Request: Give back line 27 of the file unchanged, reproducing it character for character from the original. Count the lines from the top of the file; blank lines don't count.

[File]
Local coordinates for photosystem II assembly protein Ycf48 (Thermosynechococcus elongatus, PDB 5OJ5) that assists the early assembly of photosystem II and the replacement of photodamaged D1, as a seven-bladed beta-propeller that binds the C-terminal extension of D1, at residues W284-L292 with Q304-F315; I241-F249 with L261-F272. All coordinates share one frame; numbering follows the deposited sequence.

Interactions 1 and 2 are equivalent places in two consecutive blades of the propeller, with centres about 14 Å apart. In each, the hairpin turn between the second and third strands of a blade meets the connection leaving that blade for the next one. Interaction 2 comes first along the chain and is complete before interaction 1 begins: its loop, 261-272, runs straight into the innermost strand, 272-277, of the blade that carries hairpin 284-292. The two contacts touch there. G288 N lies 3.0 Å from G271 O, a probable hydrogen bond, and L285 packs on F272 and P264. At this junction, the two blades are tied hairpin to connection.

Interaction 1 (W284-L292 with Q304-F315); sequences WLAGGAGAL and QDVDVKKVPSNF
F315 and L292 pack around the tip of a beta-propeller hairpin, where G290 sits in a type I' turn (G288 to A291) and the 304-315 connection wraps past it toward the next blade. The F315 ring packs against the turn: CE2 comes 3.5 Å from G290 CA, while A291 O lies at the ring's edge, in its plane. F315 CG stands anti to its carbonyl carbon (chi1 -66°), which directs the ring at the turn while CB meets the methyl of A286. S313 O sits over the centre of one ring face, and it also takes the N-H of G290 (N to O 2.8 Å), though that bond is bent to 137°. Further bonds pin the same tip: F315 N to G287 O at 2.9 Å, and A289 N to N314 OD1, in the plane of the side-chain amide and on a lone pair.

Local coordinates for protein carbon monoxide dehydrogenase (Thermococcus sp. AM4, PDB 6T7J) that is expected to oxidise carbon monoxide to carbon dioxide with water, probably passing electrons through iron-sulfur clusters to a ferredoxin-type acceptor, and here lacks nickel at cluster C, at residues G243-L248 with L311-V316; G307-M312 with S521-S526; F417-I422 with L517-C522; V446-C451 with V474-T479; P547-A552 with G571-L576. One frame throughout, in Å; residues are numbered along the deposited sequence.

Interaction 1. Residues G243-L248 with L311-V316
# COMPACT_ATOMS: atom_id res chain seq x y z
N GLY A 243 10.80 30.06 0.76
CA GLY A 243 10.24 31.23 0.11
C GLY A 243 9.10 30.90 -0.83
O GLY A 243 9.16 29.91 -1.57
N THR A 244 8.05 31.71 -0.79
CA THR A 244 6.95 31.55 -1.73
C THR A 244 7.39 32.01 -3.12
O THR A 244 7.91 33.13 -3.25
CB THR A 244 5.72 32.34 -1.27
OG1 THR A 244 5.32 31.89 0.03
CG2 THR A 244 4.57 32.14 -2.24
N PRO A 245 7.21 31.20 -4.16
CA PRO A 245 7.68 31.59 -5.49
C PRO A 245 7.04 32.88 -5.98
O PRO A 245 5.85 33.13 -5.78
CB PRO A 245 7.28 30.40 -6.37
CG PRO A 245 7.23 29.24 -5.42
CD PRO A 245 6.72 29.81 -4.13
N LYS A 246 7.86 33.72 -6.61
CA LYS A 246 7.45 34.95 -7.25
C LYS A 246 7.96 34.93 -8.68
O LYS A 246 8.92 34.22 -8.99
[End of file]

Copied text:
CA LYS A 246 7.45 34.95 -7.25